Members of NYU Divest occupied the executive elevator and the lobby of Bobst Library on Monday, starting at 8 a.m.. Later that afternoon, they began negotiating with the university in regards to Divest’s demand that the Board of Trustees vote on divestment at their next meeting in hopes that Divest could present before the Board before the vote.
NYU Divest has taken action before in Bobst, and met with two board members to discuss divestment in February. However, Divest members remain dissatisfied with what they say is a lack of transparency and the university’s refusal to grant them a meeting with the full Board. On Monday afternoon, Presidential candidate Bernie Sanders even tweeted his support of student groups advocating for divestment.
Let us stand in solidarity with the students at Columbia and NYU for demanding their schools divest from fossil fuels. #KeepItInTheGround
— Bernie Sanders (@BernieSanders) April 18, 2016
At 5:35 p.m., NYU Divest made the decision to reject a proposal from the university that would have guaranteed a meeting with the Investment Committee of the Board of Trustees as soon as possible in exchange for ending their protest.This promptly ended university negotiations with Divest for the day, and said Divest supporters would be expected to leave Bobst at 1 a.m.
— Anne Cruz (@anne_loreto) April 18, 2016
CAS freshman and Divest member Jon Brasley said Divest members plan on staying in Bobst beyond the lobby area’s 1 a.m. closure, even if the school threatens disciplinary action as it did with IEC’s sit in last month.
“We believe strongly that it is imperative that we present to the full Board to have our voices heard and accurately portrayed before they come to a decision,” Brasley said. “We have assured them at this point that we will be staying overnight. Hopefully they decide to resume the conversation before then, but if not, there won’t be much discussion until tomorrow morning.”
NYU Divest then held a teach-in at 6 p.m. in Bobst’s lobby to educate the NYU community on the importance of divestment from fossil fuels. Divest members shared personal stories as to why divestment is morally and financially responsible for the university.
CAS junior and Divest member Olivia Rich said while the university claims that Divest’s proposals are being considered in the Board’s standard process, the urgency of climate change should supercede the university’s bureaucracy.
“This is an issue that predates President Hamilton, this is an issue with transparency and timeliness,” Rich said. “The fact that they are following a process does not fix the fact that we are not being informed as to how that process is going and given the urgency of climate change, we have reasonable expectations of timeliness and communication as to how that timetable will look.”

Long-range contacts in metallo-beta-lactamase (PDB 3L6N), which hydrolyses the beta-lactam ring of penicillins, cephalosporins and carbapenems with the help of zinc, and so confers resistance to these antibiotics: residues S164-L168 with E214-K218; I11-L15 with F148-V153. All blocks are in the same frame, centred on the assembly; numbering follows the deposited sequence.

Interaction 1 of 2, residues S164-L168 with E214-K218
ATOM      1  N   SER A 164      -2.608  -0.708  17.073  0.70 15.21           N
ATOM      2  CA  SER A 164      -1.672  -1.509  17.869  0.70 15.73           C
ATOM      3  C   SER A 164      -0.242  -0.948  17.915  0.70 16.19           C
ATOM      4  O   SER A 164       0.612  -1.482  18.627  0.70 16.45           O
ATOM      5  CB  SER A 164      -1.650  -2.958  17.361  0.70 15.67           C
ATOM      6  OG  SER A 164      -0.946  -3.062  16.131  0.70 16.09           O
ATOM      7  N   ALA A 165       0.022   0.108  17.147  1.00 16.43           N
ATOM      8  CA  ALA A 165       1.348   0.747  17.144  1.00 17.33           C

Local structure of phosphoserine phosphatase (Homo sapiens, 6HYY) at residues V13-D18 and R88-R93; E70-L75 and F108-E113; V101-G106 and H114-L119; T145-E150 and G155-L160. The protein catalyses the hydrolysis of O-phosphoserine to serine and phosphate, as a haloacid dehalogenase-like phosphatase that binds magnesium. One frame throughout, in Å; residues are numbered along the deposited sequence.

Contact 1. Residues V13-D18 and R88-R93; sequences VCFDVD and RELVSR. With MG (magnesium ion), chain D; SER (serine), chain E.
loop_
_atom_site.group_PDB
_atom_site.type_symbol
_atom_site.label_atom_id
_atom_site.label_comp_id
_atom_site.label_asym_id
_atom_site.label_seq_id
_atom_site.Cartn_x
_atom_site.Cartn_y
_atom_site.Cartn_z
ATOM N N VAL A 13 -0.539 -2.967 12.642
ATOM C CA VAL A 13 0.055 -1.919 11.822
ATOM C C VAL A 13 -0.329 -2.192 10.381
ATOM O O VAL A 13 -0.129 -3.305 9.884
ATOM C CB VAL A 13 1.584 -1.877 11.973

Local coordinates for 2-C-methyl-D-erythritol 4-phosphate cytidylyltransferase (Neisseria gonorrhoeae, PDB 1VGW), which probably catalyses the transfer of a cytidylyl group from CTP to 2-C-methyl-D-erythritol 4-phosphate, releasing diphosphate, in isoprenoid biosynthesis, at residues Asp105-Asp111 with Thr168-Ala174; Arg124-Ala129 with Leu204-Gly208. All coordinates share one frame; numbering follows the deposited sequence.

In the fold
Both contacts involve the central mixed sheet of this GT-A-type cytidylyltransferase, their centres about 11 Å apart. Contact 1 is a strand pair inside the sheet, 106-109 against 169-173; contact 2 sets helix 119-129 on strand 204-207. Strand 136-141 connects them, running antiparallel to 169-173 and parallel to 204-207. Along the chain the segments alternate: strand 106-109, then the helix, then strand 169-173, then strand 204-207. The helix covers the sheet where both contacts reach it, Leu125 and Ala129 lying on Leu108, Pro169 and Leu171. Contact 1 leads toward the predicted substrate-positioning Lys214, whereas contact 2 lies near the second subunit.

NYU Divest’s occupation drew various passersby to their cause, with many even staying to listen to the teach-in.
LS sophomore Nikki Camera, a member of the International Socialist Organization at NYU, said she supports divestment from fossil fuels because NYU’s investments should reflect the needs and values of its student body.
“We think that the money we put into this school should come out and benefit us rather than investments for the administration to make more money,” Camera said. “We might not see the direct effects of these investments in New York City right here, but these investments affect tons of smaller countries, indigenous people and poor people.”
University spokesman John Beckman said Divest’s protest was “puzzling” and “disappointing” given the university’s efforts to work with Divest and offer them a meeting with the full Investment Committee of the Board of Trustees.
“Regrettably, they declined our proposal, which we offered in the spirit of moving forward in a positive manner,” Beckman said. “We respect NYU Divest’s right to protest and state their position. But the reality is that the matter is being considered in line with the process we have repeatedly described to NYU Divest, and we think it’s unfortunate they turned down our offer to move forward.”
Email Anne Cruz and Lexi Faunce at [email protected].